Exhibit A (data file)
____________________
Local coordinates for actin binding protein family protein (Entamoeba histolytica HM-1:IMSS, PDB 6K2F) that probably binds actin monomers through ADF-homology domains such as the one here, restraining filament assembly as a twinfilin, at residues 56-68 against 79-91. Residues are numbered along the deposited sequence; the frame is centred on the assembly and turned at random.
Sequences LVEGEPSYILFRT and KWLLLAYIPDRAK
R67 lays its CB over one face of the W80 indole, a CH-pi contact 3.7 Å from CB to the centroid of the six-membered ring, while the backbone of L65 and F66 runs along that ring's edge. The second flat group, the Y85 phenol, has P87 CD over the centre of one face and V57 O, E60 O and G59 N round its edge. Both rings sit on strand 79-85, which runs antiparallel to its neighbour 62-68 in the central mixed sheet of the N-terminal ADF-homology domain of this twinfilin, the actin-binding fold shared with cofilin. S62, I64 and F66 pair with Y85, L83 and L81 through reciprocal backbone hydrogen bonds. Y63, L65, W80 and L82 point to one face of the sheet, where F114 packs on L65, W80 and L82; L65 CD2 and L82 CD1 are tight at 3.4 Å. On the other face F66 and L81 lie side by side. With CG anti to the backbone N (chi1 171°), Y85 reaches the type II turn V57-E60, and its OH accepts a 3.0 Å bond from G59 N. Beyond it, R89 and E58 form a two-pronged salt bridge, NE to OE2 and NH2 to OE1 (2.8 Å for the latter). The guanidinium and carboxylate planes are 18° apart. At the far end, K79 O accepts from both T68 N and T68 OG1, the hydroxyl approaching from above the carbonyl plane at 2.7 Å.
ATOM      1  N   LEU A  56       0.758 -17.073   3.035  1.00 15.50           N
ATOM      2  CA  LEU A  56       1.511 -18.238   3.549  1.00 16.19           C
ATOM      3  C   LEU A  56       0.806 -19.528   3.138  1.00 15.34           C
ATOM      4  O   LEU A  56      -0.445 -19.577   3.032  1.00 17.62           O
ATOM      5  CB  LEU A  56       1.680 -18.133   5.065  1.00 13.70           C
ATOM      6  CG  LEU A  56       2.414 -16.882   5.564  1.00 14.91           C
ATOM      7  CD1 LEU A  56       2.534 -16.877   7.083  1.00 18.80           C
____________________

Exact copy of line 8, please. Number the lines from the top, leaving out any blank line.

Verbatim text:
ATOM      5  CB  LEU A  56       1.680 -18.133   5.065  1.00 13.70           C